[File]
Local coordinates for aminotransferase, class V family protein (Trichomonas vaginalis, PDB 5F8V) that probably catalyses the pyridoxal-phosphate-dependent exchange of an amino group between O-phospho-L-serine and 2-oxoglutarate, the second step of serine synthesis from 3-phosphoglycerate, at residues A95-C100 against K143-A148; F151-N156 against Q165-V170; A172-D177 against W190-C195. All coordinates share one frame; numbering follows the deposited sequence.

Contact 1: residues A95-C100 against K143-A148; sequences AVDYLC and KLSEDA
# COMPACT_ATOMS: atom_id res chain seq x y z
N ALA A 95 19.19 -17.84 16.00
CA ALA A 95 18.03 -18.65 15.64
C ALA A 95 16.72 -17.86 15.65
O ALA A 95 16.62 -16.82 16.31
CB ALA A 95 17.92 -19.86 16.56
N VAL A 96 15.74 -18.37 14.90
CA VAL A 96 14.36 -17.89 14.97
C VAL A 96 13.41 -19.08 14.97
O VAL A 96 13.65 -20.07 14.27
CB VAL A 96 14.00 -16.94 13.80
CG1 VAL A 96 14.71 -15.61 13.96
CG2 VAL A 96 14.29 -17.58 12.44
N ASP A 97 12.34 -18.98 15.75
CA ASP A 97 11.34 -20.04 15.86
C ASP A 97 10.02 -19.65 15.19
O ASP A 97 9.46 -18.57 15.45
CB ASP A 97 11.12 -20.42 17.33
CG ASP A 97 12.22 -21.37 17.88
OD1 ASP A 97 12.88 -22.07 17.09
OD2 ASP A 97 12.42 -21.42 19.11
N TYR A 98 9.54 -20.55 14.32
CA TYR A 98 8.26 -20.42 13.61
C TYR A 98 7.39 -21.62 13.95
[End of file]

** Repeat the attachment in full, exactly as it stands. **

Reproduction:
Local coordinates for aminotransferase, class V family protein (Trichomonas vaginalis, PDB 5F8V) that probably catalyses the pyridoxal-phosphate-dependent exchange of an amino group between O-phospho-L-serine and 2-oxoglutarate, the second step of serine synthesis from 3-phosphoglycerate, at residues A95-C100 against K143-A148; F151-N156 against Q165-V170; A172-D177 against W190-C195. All coordinates share one frame; numbering follows the deposited sequence.

Contact 1: residues A95-C100 against K143-A148; sequences AVDYLC and KLSEDA
# COMPACT_ATOMS: atom_id res chain seq x y z
N ALA A 95 19.19 -17.84 16.00
CA ALA A 95 18.03 -18.65 15.64
C ALA A 95 16.72 -17.86 15.65
O ALA A 95 16.62 -16.82 16.31
CB ALA A 95 17.92 -19.86 16.56
N VAL A 96 15.74 -18.37 14.90
CA VAL A 96 14.36 -17.89 14.97
C VAL A 96 13.41 -19.08 14.97
O VAL A 96 13.65 -20.07 14.27
CB VAL A 96 14.00 -16.94 13.80
CG1 VAL A 96 14.71 -15.61 13.96
CG2 VAL A 96 14.29 -17.58 12.44
N ASP A 97 12.34 -18.98 15.75
CA ASP A 97 11.34 -20.04 15.86
C ASP A 97 10.02 -19.65 15.19
O ASP A 97 9.46 -18.57 15.45
CB ASP A 97 11.12 -20.42 17.33
CG ASP A 97 12.22 -21.37 17.88
OD1 ASP A 97 12.88 -22.07 17.09
OD2 ASP A 97 12.42 -21.42 19.11
N TYR A 98 9.54 -20.55 14.32
CA TYR A 98 8.26 -20.42 13.61
C TYR A 98 7.39 -21.62 13.95